The Supreme Literary Gift
When we have been reading some transcendent passage in one of the world's masterpieces we experience that mental sensation which Longinus declares to be the test of true sublimity, to wit, our mind "undergoes a kind of proud elation and delight, as if it had itself begotten the thing we read." We are disposed by such literature very much as we are disposed by the Sistine Madonna or before the Aphrodite of Melos. Things like these exert a sort of overmastering power upon us. Our craving for perfection, for ideal beauty, is for once wholly gratified. Our spirit glows with an intense and complete satisfaction. It would build itself a tabernacle on the spot, for it recognizes that it is good to be there. We do not analyse, we do not criticize, we simply deliver over our souls to a proud elation and delight. Nay, at the moment when we are in the midst of such spontaneous and exquisite enjoyment, we should, in all likelihood, resent any attempt to make us realize exactly why this particular creation of art so fills up our souls down to the last cranny of satisfaction while another stops short of that supreme effect.
And yet, afterwards, when we are meditating upon this strange potency of a poem or a building or a statue, or when we are trying to communicate to others the feeling of its charm, do we not find ourselves importunately asking wherein lies the secret of great art? And, in the case of literature, we think it at such times no desecration of our delight to put a passage of Shakespeare or of Milton beside a passage of Homer, of Æschylus, or of Dante, an essay of Lamb beside a chapter of Heine, a lyric of Burns by one of Shelley, and to seek for some common measure of their excellence.
Suppose that, in these more reflective moments, we can come near to some explanation; suppose we can realize what it is that these supreme writers alone achieve; then, when we read again, the very perfection of their achievement springs forward and comes home to us with a still keener delight. We feel all we felt before, but we enjoy it more, because we understand in some degree why we feel it. Say what we will, we are never really content with an admiration which cannot render to itself a reason. What are all the thousand works of literary criticism called forth by, unless it be by that perpetual question which nags for an answer in all intelligent minds, the question "What is the gift which, behind all mere diction, behind all cadence and rhythm and rhyme, behind all mere lucidity, behind all mere intellect, and behind all variety of subject matter, makes writing everlastingly fresh, admirable, a thing of beauty and a joy for ever"?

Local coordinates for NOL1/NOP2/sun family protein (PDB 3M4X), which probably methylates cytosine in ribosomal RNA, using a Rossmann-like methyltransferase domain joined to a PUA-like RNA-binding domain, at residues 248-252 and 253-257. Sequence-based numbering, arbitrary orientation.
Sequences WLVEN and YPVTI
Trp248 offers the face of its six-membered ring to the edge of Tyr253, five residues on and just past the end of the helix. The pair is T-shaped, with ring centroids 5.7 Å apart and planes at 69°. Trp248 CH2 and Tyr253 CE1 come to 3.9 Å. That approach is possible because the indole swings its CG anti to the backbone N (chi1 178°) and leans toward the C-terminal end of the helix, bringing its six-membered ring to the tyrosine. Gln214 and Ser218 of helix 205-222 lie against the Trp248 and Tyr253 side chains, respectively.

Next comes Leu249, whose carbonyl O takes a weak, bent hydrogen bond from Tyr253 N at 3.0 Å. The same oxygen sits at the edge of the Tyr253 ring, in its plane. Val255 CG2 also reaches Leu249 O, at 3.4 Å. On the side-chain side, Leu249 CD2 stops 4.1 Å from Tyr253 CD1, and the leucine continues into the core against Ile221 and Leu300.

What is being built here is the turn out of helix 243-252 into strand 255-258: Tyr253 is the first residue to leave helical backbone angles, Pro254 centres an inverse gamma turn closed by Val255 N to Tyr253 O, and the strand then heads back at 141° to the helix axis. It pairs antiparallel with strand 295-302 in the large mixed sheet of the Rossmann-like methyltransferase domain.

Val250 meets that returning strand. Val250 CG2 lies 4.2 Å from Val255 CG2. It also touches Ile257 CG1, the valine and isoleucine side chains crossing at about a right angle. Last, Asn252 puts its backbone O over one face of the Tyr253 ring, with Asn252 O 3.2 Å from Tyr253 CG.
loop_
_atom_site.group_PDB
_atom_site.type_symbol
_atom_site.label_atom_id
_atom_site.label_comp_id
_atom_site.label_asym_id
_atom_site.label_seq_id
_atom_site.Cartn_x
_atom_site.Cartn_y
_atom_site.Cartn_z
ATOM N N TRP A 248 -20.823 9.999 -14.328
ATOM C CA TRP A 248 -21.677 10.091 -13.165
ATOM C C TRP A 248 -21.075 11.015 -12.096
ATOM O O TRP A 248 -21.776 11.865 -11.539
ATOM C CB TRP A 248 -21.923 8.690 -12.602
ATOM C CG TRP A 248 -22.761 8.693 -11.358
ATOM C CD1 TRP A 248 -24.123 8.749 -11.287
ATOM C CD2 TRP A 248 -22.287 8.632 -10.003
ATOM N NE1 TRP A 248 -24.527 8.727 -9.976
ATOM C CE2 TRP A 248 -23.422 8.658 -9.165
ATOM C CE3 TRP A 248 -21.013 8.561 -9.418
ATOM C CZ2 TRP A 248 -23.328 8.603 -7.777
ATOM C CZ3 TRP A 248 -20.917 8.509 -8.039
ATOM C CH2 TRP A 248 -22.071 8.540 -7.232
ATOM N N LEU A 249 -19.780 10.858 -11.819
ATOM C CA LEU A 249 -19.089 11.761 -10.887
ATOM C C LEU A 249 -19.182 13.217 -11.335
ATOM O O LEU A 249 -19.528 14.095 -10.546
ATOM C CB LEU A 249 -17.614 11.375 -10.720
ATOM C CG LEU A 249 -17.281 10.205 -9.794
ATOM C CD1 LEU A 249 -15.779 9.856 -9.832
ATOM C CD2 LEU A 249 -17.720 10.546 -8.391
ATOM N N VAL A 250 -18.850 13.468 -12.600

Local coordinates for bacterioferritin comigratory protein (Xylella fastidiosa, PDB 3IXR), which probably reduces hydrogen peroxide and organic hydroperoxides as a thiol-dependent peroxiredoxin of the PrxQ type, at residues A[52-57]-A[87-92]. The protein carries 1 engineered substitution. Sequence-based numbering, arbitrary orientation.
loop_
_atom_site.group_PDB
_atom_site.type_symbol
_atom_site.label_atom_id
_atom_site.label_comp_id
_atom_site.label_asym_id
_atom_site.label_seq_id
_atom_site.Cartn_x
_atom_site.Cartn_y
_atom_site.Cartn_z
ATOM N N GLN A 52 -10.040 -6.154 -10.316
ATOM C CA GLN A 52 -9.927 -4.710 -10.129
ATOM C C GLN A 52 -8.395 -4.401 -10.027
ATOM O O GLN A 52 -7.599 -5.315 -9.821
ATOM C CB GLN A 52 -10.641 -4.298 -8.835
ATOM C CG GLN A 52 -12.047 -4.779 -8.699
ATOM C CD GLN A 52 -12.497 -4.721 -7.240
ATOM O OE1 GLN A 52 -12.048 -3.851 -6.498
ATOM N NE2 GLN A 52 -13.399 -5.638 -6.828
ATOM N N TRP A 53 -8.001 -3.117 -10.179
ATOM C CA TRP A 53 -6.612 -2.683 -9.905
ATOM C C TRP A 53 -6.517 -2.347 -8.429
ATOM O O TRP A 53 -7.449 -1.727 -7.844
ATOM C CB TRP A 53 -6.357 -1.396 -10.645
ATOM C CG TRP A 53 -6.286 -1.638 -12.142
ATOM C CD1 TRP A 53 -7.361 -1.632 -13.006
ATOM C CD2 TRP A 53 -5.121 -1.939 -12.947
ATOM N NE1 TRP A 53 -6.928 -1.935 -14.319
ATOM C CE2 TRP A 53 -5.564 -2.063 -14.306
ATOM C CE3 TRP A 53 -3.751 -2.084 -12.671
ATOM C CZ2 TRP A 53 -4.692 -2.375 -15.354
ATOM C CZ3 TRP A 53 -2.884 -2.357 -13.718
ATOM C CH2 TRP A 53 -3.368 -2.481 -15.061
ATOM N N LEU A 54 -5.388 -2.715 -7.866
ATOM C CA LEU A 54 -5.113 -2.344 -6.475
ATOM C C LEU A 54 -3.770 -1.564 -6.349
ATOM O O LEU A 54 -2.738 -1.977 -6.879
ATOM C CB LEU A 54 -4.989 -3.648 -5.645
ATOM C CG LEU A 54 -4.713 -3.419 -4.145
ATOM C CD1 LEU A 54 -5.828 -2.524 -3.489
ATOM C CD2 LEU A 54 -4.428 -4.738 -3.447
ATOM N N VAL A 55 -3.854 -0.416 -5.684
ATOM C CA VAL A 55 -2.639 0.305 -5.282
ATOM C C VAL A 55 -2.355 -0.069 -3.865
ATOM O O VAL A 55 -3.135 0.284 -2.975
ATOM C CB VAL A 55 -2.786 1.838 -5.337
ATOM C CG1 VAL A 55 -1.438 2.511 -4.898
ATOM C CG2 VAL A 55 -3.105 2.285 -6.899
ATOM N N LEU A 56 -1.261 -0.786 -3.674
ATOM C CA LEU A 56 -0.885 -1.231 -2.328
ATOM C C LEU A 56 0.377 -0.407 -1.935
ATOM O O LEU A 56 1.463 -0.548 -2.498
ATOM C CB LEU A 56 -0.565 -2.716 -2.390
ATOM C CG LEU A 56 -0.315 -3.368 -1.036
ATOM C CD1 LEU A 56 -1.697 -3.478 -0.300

Alas! we cannot, indeed, necessarily hope to get that gift into our own power because we can perceive it in the great masters. According to the Apostle, "Every good gift and every perfect gift is from above, and cometh down from the Father of lights." "Their vigour is of the fire and their origin is celestial," says the pagan. The cœlestis origo is unpurchasable. Nevertheless, even for the ordinary being who aspires himself to write, there is this practical benefit to be derived from an insight into the truth—that he will know in what the supreme gift does consist. He will not delude himself into fancying that it means merely grammatical accuracy, or a command of words, or tricks of phrase, or a faculty for rhyming, or logical precision, or any of those other commonplace qualities and dexterities which are almost universally attainable.
He will at least aim at the right thing, and, even if he fails, his work will be all the higher for that aim.
I do not propose to speak in general of great books, but only of great literature. Literature proper is not simply writing. You may tell in writing the most important and unimpeachable truths concerning science and history, concerning nature and man, without being in the least literary....